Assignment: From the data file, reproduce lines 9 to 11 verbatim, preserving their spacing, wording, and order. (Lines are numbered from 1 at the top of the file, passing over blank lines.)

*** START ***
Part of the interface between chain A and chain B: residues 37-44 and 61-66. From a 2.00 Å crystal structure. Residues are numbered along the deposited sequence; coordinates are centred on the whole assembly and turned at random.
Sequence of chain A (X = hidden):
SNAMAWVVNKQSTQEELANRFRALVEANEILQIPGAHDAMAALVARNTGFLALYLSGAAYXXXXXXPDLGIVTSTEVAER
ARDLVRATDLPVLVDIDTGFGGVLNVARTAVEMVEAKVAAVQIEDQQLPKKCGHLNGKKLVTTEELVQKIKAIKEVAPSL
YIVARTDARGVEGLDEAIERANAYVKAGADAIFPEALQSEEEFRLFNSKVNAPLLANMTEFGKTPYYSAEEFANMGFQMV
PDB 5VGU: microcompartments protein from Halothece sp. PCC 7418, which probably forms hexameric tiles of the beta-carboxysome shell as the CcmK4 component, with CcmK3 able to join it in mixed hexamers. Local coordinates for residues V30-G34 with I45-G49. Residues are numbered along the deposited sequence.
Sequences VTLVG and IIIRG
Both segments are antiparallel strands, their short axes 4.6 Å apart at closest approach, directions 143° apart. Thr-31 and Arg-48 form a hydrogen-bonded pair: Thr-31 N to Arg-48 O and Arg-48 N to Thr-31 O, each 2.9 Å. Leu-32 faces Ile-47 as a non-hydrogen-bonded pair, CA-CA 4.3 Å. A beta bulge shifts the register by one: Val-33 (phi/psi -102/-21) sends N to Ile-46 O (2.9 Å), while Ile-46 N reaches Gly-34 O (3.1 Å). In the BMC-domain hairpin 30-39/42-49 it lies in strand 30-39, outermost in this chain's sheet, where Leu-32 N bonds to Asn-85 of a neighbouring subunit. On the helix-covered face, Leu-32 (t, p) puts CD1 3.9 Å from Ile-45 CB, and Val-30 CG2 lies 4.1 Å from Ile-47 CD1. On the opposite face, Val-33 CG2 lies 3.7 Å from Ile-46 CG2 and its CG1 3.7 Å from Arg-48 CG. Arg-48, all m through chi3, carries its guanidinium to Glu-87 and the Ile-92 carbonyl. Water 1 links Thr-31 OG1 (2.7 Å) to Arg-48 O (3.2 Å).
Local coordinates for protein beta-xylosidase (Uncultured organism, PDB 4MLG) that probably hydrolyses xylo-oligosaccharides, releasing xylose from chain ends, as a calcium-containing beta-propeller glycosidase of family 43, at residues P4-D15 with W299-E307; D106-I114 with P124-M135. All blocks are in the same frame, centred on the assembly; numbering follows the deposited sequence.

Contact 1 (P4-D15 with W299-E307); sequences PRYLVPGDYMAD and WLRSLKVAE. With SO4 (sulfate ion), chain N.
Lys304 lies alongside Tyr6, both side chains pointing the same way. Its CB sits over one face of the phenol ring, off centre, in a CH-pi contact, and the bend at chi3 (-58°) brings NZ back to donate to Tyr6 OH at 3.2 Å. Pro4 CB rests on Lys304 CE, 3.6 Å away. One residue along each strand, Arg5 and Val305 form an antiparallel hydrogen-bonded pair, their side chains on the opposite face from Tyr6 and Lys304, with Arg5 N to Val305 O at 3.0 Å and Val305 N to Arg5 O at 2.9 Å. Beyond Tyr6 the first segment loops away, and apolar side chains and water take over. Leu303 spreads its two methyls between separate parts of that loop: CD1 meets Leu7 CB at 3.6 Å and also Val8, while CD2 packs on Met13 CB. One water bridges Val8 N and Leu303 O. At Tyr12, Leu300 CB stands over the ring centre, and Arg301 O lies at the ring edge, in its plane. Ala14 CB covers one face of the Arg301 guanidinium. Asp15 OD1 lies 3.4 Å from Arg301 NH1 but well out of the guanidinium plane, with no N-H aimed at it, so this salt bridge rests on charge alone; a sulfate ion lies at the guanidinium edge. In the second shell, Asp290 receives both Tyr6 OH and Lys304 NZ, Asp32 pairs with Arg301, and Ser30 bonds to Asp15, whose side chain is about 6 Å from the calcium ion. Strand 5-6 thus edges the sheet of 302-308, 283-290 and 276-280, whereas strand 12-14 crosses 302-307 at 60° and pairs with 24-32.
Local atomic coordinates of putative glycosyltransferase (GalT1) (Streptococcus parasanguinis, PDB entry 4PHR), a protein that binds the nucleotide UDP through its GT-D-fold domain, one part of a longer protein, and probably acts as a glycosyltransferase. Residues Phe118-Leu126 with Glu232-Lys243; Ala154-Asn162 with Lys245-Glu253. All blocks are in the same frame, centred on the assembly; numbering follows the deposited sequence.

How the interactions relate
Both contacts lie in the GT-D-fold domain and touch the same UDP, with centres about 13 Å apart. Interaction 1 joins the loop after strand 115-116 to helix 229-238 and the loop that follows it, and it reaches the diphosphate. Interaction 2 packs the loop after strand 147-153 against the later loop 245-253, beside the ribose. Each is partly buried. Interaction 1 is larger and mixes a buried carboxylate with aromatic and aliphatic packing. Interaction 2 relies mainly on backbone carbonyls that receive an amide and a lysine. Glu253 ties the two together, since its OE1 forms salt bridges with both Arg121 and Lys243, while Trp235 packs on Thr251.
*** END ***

Local coordinates for protein beta-xylosidase (Uncultured organism, PDB 4MLG) that probably hydrolyses xylo-oligosaccharides, releasing xylose from chain ends, as a calcium-containing beta-propeller glycosidase of family 43, at residues P4-D15 with W299-E307; D106-I114 with P124-M135. All blocks are in the same frame, centred on the assembly; numbering follows the deposited sequence.

Contact 1 (P4-D15 with W299-E307); sequences PRYLVPGDYMAD and WLRSLKVAE. With SO4 (sulfate ion), chain N.
Lys304 lies alongside Tyr6, both side chains pointing the same way. Its CB sits over one face of the phenol ring, off centre, in a CH-pi contact, and the bend at chi3 (-58°) brings NZ back to donate to Tyr6 OH at 3.2 Å. Pro4 CB rests on Lys304 CE, 3.6 Å away. One residue along each strand, Arg5 and Val305 form an antiparallel hydrogen-bonded pair, their side chains on the opposite face from Tyr6 and Lys304, with Arg5 N to Val305 O at 3.0 Å and Val305 N to Arg5 O at 2.9 Å. Beyond Tyr6 the first segment loops away, and apolar side chains and water take over. Leu303 spreads its two methyls between separate parts of that loop: CD1 meets Leu7 CB at 3.6 Å and also Val8, while CD2 packs on Met13 CB. One water bridges Val8 N and Leu303 O. At Tyr12, Leu300 CB stands over the ring centre, and Arg301 O lies at the ring edge, in its plane. Ala14 CB covers one face of the Arg301 guanidinium. Asp15 OD1 lies 3.4 Å from Arg301 NH1 but well out of the guanidinium plane, with no N-H aimed at it, so this salt bridge rests on charge alone; a sulfate ion lies at the guanidinium edge. In the second shell, Asp290 receives both Tyr6 OH and Lys304 NZ, Asp32 pairs with Arg301, and Ser30 bonds to Asp15, whose side chain is about 6 Å from the calcium ion. Strand 5-6 thus edges the sheet of 302-308, 283-290 and 276-280, whereas strand 12-14 crosses 302-307 at 60° and pairs with 24-32.